Spearhead Analysis – 29.12.2016
This year proved to be a particularly interesting one on the geopolitical stage. The Stratfor team put aside some time to reflect back on this past year. Below are their top five picks for the events that shaped 2016:
- The United Kingdom voted to leave the European Union. The vote came as a surprise, even to some who voted for the Brexit. Elections next year in Italy, France and Germany will help underscore or combat the rising tide of populism and shape the fate of Europe.
- America chose Donald J. Trump as its next president. A Trump presidency is arguably one of known unknowns, but certain foreign policy implications are already clear. From his call with Taiwan to the U.S. Navy drone kerfuffle with China, there’s a lot to look forward to.
- Russia flexed its muscles in an effort to look strong. Economic sanctions, crashing oil prices and sinking foreign investments are hurting the Russian economy. Putin’s response? To act more aggressively, both at home and abroad.
- A faction within the Turkish military tried to overthrow the Erdogan regime. The attempted coup underscored the country’s inescapable identity crisis. As Turkey seeks to mute domestic discord, it also looks to expand its role on the international stage while managing tense relationships with Russia, Iran and the United States.
- Technology shaped geopolitics more than ever before. Major advances in automated vehicles, robotics, additive manufacturing, precision agriculture and genetic engineering are changing how the world and its inhabitants work and live. From government-sponsored hacking to populist backlashes against globalization, the power to change the world belongs to technology.
The Spearhead Research team also looked back on the past year as well as the year ahead. Here are their major comments;
China is bracing to face the uncertainties that the Trump administration might bring. It has asserted itself in the South China Sea and made its resolve clear. It has also sent the message that as far as Hong Kong is concerned Beijing is in charge. It is pushing ahead with its One Belt One Road strategy with the China-Pakistan Economic Corridor as a priority. In the year ahead India and Afghanistan will have to decide on their stance towards CPEC especially as connectivity projects with the CAS get off the ground.
Events like the Trump win, Brexit and EU integration issues—all point to global uncertainties in the future. The tragic chaos in the Middle East, the plight of the Kashmiris in Indian Occupied Kashmir and the ongoing violence in Afghanistan—all indicate the limitations of the US and the international system in restraining conflict. The emphasis in the coming year should shift to bilateral relationships and this is particularly important in the context of India, Afghanistan and Pakistan.
US policy for South Asia should aim at balance and stability even if it puts India first. The policy should aim at reducing divergences with Pakistan and increasing convergence on issues like Afghanistan and the India-Pakistan relationship. The degradation of relationships last year should lead to a rethink in all quarters for a positive change in 2017. Russia and China have already signaled their intent to push for stability in Afghanistan and South Asia.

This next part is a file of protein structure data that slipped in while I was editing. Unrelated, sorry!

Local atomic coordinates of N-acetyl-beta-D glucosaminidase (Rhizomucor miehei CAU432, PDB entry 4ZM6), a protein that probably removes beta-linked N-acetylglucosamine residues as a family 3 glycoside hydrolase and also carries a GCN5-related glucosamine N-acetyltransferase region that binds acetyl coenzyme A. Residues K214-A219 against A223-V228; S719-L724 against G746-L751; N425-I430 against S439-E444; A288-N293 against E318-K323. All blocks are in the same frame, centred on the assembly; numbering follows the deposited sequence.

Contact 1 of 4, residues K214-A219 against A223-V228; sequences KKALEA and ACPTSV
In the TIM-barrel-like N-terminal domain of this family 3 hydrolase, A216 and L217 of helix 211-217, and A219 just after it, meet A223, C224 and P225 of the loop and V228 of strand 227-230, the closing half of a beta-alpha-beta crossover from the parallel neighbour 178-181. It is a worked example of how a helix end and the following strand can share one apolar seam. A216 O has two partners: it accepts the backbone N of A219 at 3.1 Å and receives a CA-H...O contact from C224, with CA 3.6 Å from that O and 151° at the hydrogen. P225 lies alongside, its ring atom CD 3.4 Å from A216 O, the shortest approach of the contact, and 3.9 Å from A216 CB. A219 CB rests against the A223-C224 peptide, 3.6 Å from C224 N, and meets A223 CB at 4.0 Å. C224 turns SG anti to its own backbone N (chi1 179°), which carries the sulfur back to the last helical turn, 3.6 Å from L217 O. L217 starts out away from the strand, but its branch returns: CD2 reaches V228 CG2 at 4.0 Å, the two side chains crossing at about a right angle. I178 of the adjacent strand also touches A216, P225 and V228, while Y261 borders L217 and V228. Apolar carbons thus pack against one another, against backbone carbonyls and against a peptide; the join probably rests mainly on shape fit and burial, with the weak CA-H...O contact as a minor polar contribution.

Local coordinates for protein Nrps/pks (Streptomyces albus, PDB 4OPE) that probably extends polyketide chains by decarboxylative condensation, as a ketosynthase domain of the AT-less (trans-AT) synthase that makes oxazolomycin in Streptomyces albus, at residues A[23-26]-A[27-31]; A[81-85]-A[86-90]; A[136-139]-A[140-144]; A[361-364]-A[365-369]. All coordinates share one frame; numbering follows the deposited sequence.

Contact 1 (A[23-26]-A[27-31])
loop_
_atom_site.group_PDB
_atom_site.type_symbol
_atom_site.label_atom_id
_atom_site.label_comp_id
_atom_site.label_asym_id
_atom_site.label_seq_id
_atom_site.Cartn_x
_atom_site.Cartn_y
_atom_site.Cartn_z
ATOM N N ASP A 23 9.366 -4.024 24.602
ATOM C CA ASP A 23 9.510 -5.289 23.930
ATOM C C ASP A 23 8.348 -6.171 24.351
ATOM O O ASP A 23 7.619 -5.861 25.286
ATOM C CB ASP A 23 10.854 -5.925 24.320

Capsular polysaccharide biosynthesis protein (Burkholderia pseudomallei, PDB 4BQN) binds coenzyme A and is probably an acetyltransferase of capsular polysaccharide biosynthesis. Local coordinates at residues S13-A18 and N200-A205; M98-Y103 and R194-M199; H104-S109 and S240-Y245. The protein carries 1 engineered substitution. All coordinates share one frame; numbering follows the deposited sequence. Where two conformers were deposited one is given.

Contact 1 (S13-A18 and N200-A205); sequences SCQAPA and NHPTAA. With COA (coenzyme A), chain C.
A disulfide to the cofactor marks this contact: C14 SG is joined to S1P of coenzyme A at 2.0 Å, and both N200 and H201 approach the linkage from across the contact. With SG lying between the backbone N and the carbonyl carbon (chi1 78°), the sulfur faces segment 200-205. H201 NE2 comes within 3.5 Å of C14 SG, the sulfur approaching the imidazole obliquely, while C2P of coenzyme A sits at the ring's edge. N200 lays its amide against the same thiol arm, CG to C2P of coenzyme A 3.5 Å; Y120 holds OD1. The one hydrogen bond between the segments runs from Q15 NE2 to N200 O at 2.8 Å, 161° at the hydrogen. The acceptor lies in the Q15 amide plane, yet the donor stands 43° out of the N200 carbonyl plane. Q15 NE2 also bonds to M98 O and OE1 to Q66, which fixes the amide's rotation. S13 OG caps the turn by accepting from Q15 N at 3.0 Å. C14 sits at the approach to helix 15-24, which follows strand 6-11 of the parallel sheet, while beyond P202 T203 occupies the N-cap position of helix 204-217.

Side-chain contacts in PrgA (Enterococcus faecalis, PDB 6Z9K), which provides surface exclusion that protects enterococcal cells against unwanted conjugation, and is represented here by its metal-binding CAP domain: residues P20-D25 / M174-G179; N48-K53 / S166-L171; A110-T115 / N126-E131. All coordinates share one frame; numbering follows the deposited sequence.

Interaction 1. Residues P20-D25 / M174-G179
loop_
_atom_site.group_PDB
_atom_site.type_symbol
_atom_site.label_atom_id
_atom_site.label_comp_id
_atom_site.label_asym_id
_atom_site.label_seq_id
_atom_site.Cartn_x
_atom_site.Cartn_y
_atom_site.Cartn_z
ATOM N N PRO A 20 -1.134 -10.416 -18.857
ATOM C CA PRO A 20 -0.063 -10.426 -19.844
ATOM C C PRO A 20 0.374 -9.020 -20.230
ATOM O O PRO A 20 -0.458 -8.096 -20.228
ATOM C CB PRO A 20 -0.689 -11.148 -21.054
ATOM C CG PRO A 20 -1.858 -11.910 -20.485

The terrorist attacks in Europe and in Quetta, Pakistan and elsewhere if seen in the context of the nationalist sentiment against an established order that has led to the increase in unemployment, a widening of the rich-poor gap and stagnant wage levels leads to the conclusion that besides successful counter terror operations the focus should be on policies that sideline extremism and intolerance. Pakistan looks to consolidating gains made in its military operations by mainstreaming marginally governed areas, rehabilitating displaced persons, return of Afghan refugees and continuing internal security and economic stability.
The agitation politics during the last year in Pakistan have led to the realization that the focus should be on parliament and not the street. Political parties are gearing up for elections in 2018. This should lead to increasing political stability and improved governance in the future.
Civil-military relations have moved progressively towards stability in spite of minor hiccups. This trend is set to continue with policy makers asserting themselves in all domains especially foreign affairs. The military will remain a dynamic bulwark against all threats but as it has signaled recently (by inviting India to join CPEC) it will not hamper any bilateral relationships.
Judging from the evolutionary process in 2016 the terrorist threat will remain and may grow stronger if IS disperses spatially—especially in Afghanistan or if there is an IS-Al Qaeda merger. This will warrant extreme vigilance to deny spaces especially ungoverned spaces and to improve governance and security.
(Spearhead Analyses are collaborative efforts and not attributable to a single individual)